Soon, the House of Lords will be no more. Well, the judicial branch, at any rate. From October, its powers will transfer to a new "Supreme Court of the United Kingdom" and its "law lords" will become "justices." Plans to reform the legislative branch of the House of Lords are significantly less advanced, by the way...
Anyway, in its final case, the Lords considered the plight of Debbie Purdy and her husband Omar Puente. Ms. Purdy suffers from primary progressive multiple sclerosis, for which there is no known cure. Some time in the future, Ms. Purdy expects the disease will become unbearable and she will want to end her life. By that time, however, she will be unable to do so without assistance.
Under current UK law, aiding and abetting suicide is a criminal offense
punishable by up to 14 years in prison (as documented in a recent blog on this
site, Assisted Suicide Debate Intensifies).
Consequently, many British citizens have travelled abroad to die, to countries where assisted suicide is lawful. Ms. Purdy may eventually do likewise and her husband is willing to help her.
Until now, the Crown Prosecution Service has refrained from prosecuting family members who help patients travel to places like the Dignitas suicide clinic in Switzerland, but almost all the relatives have endured distressing police interviews. Moreover, the threat of prosecution has forced some to go to die alone or earlier than otherwise for fear of what may happen to those who accompany them.
In February, the Court of Appeal dismissed Ms. Purdy's case to clarify the
circumstances in which family members, such as Mr. Puente, could face
prosecution for assisted suicide. The court commented "the offense is very
widely drawn to cover all manner of different circumstances" and stressed that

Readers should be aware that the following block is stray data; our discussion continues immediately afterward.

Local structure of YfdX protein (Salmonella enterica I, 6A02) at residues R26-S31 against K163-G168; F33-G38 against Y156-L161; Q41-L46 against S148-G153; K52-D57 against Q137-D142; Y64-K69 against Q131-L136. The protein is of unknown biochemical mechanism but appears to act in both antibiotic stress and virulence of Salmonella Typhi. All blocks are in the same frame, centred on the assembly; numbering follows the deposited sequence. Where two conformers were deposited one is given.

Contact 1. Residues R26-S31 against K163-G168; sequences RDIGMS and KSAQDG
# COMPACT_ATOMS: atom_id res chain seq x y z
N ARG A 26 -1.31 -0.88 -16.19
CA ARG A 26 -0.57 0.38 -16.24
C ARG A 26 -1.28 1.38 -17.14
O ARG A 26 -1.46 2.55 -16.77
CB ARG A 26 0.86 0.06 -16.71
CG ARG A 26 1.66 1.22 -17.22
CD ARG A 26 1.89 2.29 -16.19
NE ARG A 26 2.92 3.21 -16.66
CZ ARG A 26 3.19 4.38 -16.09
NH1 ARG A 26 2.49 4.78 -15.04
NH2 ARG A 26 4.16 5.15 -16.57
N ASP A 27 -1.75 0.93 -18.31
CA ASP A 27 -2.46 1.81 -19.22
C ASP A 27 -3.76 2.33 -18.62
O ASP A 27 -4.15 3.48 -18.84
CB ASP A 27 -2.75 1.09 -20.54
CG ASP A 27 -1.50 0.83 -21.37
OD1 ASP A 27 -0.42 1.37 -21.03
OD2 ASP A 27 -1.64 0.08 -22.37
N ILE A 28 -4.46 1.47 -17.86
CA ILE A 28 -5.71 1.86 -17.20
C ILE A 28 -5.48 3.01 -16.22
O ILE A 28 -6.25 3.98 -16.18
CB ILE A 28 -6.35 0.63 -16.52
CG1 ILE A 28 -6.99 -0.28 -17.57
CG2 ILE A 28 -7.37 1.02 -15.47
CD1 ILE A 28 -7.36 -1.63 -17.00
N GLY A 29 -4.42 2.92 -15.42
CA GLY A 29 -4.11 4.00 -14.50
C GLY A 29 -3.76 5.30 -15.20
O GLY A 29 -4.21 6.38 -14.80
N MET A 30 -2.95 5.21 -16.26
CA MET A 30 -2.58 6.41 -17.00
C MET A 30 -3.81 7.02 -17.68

"only Parliament has the authority to change it."
As for Parliament, well, in earlier this month it voted against amending the law.
Yesterday, however, the Lords unanimously overturned the decision of the Court
of Appeal. In so doing, it stressed it was merely applying the law,
not changing it; and ruled it was a breach of Ms. Purdy's right to
respect for her private life under article 8 of the European Convention on Human
Rights not to know whether her husband will be prosecuted if he accompanies her
abroad to die.
After the ruling, Ms. Purdy said:
"I'm ecstatic. I feel like I've been given a reprieve. I want to live my life to the full, but I don't want to suffer unnecessarily at the end of my life.
"This decision means that I can make an informed choice, with Omar, about whether he travels abroad with me to end my life because we will know exactly where we stand.
"I am grateful to the law lords for listening and rising to the challenge that this case presented. I also want to thank other campaigners like Diane Pretty, who is no longer with us, and all those whose efforts created this huge step towards a more compassionate law.
"It feels like everything else doesn't matter and now I can just be a normal person. It's terrific.
"It gives me my life back.
"We can live our lives. We don't have to plan my death."